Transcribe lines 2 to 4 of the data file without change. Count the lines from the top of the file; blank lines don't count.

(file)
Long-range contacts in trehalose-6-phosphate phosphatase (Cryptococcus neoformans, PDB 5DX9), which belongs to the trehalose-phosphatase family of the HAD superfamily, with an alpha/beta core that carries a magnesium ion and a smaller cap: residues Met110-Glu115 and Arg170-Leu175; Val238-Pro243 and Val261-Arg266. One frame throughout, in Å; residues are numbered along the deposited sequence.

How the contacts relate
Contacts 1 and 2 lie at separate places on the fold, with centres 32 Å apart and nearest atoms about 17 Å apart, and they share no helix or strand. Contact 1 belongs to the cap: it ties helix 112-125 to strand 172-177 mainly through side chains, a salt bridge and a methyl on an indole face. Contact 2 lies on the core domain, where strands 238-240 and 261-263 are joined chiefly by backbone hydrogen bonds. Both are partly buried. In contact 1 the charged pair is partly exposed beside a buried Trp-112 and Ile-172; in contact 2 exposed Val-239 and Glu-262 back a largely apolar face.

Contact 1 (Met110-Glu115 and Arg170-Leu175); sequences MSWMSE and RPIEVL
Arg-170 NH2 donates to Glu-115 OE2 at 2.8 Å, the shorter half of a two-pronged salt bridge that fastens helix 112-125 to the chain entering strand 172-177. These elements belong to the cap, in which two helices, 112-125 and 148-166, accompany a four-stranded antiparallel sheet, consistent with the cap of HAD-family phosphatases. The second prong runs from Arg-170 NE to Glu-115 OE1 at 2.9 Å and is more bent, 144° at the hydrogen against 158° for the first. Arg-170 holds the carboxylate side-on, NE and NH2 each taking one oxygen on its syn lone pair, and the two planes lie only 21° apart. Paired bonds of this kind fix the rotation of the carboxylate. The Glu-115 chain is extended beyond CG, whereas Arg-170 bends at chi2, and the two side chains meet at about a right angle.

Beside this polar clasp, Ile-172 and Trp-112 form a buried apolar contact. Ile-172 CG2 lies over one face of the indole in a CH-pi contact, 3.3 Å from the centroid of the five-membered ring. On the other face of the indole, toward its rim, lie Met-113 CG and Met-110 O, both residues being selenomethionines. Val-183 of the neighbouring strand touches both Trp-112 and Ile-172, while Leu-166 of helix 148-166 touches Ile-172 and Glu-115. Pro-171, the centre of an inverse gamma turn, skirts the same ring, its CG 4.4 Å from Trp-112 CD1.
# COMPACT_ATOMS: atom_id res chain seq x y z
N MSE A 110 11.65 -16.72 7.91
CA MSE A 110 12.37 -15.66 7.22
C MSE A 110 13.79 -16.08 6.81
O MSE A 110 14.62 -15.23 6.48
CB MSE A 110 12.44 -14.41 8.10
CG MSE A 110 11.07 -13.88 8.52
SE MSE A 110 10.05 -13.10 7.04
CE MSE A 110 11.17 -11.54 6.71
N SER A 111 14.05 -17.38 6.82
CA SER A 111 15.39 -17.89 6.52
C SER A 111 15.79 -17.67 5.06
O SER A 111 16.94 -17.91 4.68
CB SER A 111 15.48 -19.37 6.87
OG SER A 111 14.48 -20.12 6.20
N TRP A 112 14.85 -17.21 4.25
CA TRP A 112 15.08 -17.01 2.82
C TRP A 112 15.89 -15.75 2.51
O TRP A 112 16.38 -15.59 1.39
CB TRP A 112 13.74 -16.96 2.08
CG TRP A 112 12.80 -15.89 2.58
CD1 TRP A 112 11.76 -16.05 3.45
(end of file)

How the contacts relate
Contacts 1 and 2 lie at separate places on the fold, with centres 32 Å apart and nearest atoms about 17 Å apart, and they share no helix or strand. Contact 1 belongs to the cap: it ties helix 112-125 to strand 172-177 mainly through side chains, a salt bridge and a methyl on an indole face. Contact 2 lies on the core domain, where strands 238-240 and 261-263 are joined chiefly by backbone hydrogen bonds. Both are partly buried. In contact 1 the charged pair is partly exposed beside a buried Trp-112 and Ile-172; in contact 2 exposed Val-239 and Glu-262 back a largely apolar face.

Contact 1 (Met110-Glu115 and Arg170-Leu175); sequences MSWMSE and RPIEVL